Burundi, the small land-locked country in the Great Lakes Region of Africa, which has been at the heart of one of Africa’s most intractable ethnic conflicts, is finally beginning to see the benefits of a peace process. Using traditional mediation systems and peacemakers, the country is introducing innovative peace and reconciliation projects. The aim is to start a grass roots movement to bring a lasting peace to the Burundi and its long-suffering citizens. With the country’s first post-conflict elections scheduled at the beginning of November, this timely programme examines the future for Burundi, for power sharing and for a rapprochement between warring factions.
Philippe Mvuyekure has spent the last five years living in a refugee camp in Tanzania. Now, he’s on his way home. He’s among thousands of refugees convinced that Burundi’s bitter, 10-year civil war may be coming to an end. ‘I haven’t heard anything from my mother and my family since I fled five years ago. I miss them and want to see them,’ he says.
But just as Philippe and others are making their way home, there are new questions about how best to defuse future conflicts, and the role that economic development plays in building lasting peace. Using traditional mediation systems and peacemakers, the country is introducing innovative peace and reconciliation projects. The aim is to start a grass roots movement to bring a lasting peace to the Burundi and its long-suffering citizens.
The country’s first multi-party elections since the war began will be held soon, but Raymond Kamenyero, of the religious charity the Company of the Apostles of Peace, explains why not everyone welcomes the elections: ‘Burundians are afraid of elections. Early in 1961 the first President of Burundi was assassinated just after the elections. In 1965 the first Prime Minister who was Hutu was also assassinated just after elections. In 1993 the first elected President was also assassinated after the elections, so you see there really is a reason for Burundians to be afraid of elections.’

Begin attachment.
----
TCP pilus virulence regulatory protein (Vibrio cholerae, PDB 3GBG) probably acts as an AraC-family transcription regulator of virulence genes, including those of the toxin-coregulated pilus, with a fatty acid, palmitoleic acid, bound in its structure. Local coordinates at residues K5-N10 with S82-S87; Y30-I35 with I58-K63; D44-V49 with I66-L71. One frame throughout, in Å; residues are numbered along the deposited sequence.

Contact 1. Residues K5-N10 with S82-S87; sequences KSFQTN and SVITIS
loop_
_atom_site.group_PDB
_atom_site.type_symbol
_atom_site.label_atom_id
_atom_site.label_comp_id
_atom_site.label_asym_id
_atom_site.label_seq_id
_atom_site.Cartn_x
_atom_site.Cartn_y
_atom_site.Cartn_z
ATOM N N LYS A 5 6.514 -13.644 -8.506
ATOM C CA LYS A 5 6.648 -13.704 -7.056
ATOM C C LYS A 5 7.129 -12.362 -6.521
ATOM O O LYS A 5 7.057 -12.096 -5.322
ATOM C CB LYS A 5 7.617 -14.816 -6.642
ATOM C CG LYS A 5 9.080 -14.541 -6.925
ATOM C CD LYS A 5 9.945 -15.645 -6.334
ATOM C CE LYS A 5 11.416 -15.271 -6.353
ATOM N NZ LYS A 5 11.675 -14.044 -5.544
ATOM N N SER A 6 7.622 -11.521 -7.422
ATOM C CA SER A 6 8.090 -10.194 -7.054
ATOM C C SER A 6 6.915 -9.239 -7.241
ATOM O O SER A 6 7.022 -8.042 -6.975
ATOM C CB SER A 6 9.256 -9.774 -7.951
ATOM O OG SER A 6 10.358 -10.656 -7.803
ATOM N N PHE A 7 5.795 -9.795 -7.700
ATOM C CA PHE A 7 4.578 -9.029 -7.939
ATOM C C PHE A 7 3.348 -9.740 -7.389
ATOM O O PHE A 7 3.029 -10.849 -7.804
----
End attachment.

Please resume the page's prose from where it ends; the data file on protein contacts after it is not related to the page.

These fears are intensified by the 55,000 former rebel fighters who have yet to give up their weapons. Tipping the scale toward peace requires rebuilding the country’s economy quickly. Not only to give rebel soldiers a reason to turn in their weapons, but to rebuild hospitals and schools. All of this requires money that the government doesn’t have. Since the war began, export revenues from coffee, for example, have fallen by half.
Athanase Gahungu, Minister of Finance, explains: ‘Before the war Burundi managed to feed its population. The Government could pay its civil servants without too many problems. Nowadays, we must borrow from the Central Bank in order to be able to pay their salaries.’
This is the paradox – war-ravaged economies like Burundi’s need outside assistance to offer people an alternative to conflict, while international donors want peace before they commit funds.
But for Philippe and other returning refugees, there are still many obstacles to overcome. Cassien Nyandwi is trying to rebuild his life alongside former enemies. ‘It happened at night. We were all here in this house. My daughter was asleep with me when the attackers broke in. I took her and ran away. My wife also ran, but she wasn’t fast enough and they caught her and killed her. People need to talk about what happened so they can restart their lives. But there are no authorities who can listen to us and we still fear reprisals.’
After 10 years in a refugee camp, Cassien recently returned home to discover his land had been sold to another man. Cassien is a subsistence farmer. He can’t survive without land. Cassien hopes to find a peaceful solution instead by taking his case to the Bashingantahe – a council of wise elders in his village.
The Bashingantahe is one of the only traditional institutions to survive European colonialization and war. For hundreds of years, councils like this one have defused conflicts and dispensed justice. Its members are considered the wisest and most trustworthy in the community. Now, in the wake of war, these traditional reconciliation councils maybe the only hope for continued peace in villages across the country.